Published on May 20th, 2012 | by Jules Yap


Help kickstart the largest IVAR hack

Materials: Ikea Ivar Chair

Description: Our Ikea hack could quite possibly be the largest Ikea hack ever! This summer we will be constructing a 1000 square foot pavilion made of 400 Ikea Ivar chairs arrayed and stacked in a 3-dimensional sine wave surface rising above the ground in Freedom Park, Atlanta Georgia. It’s public art, but also usable in that people can actually sit on it to socialize and spend time in the park sitting in the chairs.

The design is very particular to the Ikea Ivar chair because the slightly bent angle of the seatback creates a special texture to the sculpture. And the fact that the Ivar chair is constructed with 2 full prefabricated side pieces allows the transfer of load vertically from chair to chair down to the ground in a monolithic, continuous way; the prefab sides act each as bridges, unlike other chairs where the legs are independent of the other elements. The Ivar is optimized structural unit and texture. The other advantage is also the flatpack design made by Ikea. Transporting 400 chairs would be impossible without the flatpack. And the simple assembly is also what makes this chair the perfect chair to be a construction unit for a public pavilion.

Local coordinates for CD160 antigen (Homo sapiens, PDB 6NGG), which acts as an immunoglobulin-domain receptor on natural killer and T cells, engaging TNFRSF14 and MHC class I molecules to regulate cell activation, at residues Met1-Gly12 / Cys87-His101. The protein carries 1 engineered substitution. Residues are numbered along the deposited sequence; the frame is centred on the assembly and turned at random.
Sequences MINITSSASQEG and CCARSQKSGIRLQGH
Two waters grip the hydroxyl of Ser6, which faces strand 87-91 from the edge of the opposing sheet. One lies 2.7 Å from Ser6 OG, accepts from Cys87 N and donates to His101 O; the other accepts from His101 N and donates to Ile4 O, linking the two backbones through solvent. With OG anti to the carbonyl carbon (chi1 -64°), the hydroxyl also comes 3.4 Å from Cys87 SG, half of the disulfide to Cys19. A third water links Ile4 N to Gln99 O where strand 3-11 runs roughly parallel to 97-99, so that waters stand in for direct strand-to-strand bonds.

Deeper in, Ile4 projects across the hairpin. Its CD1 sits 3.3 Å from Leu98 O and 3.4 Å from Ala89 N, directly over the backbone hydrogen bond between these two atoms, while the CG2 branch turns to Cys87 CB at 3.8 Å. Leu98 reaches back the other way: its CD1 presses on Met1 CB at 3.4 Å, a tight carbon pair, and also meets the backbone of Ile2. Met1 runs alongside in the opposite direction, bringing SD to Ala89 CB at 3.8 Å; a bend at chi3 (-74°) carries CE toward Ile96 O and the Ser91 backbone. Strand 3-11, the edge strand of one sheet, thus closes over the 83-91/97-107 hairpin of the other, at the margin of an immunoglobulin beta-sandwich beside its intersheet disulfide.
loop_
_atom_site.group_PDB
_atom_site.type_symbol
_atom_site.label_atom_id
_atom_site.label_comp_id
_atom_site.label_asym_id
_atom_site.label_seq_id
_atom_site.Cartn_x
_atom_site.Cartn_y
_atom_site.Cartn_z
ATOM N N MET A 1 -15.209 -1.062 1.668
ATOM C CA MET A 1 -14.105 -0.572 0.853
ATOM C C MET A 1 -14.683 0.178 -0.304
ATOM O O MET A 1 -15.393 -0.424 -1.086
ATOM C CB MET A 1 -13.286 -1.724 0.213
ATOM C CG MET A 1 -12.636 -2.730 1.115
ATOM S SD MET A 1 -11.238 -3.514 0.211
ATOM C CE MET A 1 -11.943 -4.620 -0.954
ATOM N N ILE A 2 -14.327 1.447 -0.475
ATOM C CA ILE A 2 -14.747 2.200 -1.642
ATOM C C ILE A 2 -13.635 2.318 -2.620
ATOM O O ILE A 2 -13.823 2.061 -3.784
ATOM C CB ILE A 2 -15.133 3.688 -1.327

We construct SEAT by additively attaching chairs to each other, using wooden wedges and threaded rods to bridge the gaps between the legs and seatbacks. First a central spine arch is made to which all of the “suspended” chairs are then “hung.” Where the chairs touch the ground they are cast into two concrete pads which anchor the pavilion.

Our idea is that from afar, SEAT will appear like a foreign object in the landscape. Closer yet, SEAT will reveal its unique geometric texture created by the special shape of the Ivar chairs. Upon approach, the audience will recognize the compositional objects, and the dexterity with which the chairs are repurposed for art. The audience will be free to sit upon, inside, and underneath SEAT, exploring it as a personal garden playground.